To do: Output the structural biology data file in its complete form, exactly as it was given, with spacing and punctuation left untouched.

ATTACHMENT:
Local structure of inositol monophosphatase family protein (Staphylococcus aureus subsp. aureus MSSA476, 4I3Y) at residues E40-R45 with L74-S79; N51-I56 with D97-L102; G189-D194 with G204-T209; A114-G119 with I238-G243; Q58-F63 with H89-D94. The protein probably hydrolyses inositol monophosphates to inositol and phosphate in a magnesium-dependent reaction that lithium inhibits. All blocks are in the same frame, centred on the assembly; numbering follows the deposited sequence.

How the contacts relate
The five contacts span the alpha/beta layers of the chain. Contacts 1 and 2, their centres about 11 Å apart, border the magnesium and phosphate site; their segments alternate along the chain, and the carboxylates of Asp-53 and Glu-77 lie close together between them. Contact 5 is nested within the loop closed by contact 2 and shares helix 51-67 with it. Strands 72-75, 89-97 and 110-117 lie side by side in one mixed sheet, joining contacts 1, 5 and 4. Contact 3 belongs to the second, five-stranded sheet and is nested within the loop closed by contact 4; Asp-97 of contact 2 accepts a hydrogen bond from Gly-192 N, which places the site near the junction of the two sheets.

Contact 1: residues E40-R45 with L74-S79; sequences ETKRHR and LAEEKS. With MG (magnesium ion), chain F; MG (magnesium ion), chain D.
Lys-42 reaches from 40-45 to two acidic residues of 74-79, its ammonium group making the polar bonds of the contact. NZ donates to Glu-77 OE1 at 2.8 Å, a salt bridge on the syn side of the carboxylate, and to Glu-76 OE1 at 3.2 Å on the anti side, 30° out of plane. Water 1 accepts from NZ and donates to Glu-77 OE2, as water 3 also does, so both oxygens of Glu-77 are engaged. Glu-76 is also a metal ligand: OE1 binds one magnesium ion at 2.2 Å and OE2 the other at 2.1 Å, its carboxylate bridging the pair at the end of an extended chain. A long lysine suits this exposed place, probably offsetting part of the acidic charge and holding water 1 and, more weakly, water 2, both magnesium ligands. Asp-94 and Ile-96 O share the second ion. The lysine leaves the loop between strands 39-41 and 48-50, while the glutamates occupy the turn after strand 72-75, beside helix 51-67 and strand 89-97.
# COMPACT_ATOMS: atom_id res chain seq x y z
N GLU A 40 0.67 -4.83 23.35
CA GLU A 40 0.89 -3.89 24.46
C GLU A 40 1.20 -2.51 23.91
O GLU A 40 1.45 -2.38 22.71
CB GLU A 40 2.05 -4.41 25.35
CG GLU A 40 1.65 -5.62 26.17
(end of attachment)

Local structure of inositol monophosphatase family protein (Staphylococcus aureus subsp. aureus MSSA476, 4I3Y) at residues E40-R45 with L74-S79; N51-I56 with D97-L102; G189-D194 with G204-T209; A114-G119 with I238-G243; Q58-F63 with H89-D94. The protein probably hydrolyses inositol monophosphates to inositol and phosphate in a magnesium-dependent reaction that lithium inhibits. All blocks are in the same frame, centred on the assembly; numbering follows the deposited sequence.

How the contacts relate
The five contacts span the alpha/beta layers of the chain. Contacts 1 and 2, their centres about 11 Å apart, border the magnesium and phosphate site; their segments alternate along the chain, and the carboxylates of Asp-53 and Glu-77 lie close together between them. Contact 5 is nested within the loop closed by contact 2 and shares helix 51-67 with it. Strands 72-75, 89-97 and 110-117 lie side by side in one mixed sheet, joining contacts 1, 5 and 4. Contact 3 belongs to the second, five-stranded sheet and is nested within the loop closed by contact 4; Asp-97 of contact 2 accepts a hydrogen bond from Gly-192 N, which places the site near the junction of the two sheets.

Contact 1: residues E40-R45 with L74-S79; sequences ETKRHR and LAEEKS. With MG (magnesium ion), chain F; MG (magnesium ion), chain D.
Lys-42 reaches from 40-45 to two acidic residues of 74-79, its ammonium group making the polar bonds of the contact. NZ donates to Glu-77 OE1 at 2.8 Å, a salt bridge on the syn side of the carboxylate, and to Glu-76 OE1 at 3.2 Å on the anti side, 30° out of plane. Water 1 accepts from NZ and donates to Glu-77 OE2, as water 3 also does, so both oxygens of Glu-77 are engaged. Glu-76 is also a metal ligand: OE1 binds one magnesium ion at 2.2 Å and OE2 the other at 2.1 Å, its carboxylate bridging the pair at the end of an extended chain. A long lysine suits this exposed place, probably offsetting part of the acidic charge and holding water 1 and, more weakly, water 2, both magnesium ligands. Asp-94 and Ile-96 O share the second ion. The lysine leaves the loop between strands 39-41 and 48-50, while the glutamates occupy the turn after strand 72-75, beside helix 51-67 and strand 89-97.
# COMPACT_ATOMS: atom_id res chain seq x y z
N GLU A 40 0.67 -4.83 23.35
CA GLU A 40 0.89 -3.89 24.46
C GLU A 40 1.20 -2.51 23.91
O GLU A 40 1.45 -2.38 22.71
CB GLU A 40 2.05 -4.41 25.35
CG GLU A 40 1.65 -5.62 26.17